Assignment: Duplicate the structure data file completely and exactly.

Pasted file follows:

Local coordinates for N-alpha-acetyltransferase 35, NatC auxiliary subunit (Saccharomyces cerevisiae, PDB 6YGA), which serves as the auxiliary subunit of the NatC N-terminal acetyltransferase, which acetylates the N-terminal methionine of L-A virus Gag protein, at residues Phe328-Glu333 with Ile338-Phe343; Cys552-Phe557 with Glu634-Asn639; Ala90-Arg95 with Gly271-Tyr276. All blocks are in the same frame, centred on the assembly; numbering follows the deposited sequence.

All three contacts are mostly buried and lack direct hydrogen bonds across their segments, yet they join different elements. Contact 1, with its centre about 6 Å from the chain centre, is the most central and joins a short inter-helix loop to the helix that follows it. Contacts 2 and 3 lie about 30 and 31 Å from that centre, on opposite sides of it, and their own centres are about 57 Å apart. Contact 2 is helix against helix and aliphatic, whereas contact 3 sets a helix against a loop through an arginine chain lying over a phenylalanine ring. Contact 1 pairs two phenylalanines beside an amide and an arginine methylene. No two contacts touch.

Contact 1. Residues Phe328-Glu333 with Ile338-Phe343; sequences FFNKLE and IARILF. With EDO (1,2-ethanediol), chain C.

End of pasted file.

Local coordinates for N-alpha-acetyltransferase 35, NatC auxiliary subunit (Saccharomyces cerevisiae, PDB 6YGA), which serves as the auxiliary subunit of the NatC N-terminal acetyltransferase, which acetylates the N-terminal methionine of L-A virus Gag protein, at residues Phe328-Glu333 with Ile338-Phe343; Cys552-Phe557 with Glu634-Asn639; Ala90-Arg95 with Gly271-Tyr276. All blocks are in the same frame, centred on the assembly; numbering follows the deposited sequence.

All three contacts are mostly buried and lack direct hydrogen bonds across their segments, yet they join different elements. Contact 1, with its centre about 6 Å from the chain centre, is the most central and joins a short inter-helix loop to the helix that follows it. Contacts 2 and 3 lie about 30 and 31 Å from that centre, on opposite sides of it, and their own centres are about 57 Å apart. Contact 2 is helix against helix and aliphatic, whereas contact 3 sets a helix against a loop through an arginine chain lying over a phenylalanine ring. Contact 1 pairs two phenylalanines beside an amide and an arginine methylene. No two contacts touch.

Contact 1. Residues Phe328-Glu333 with Ile338-Phe343; sequences FFNKLE and IARILF. With EDO (1,2-ethanediol), chain C.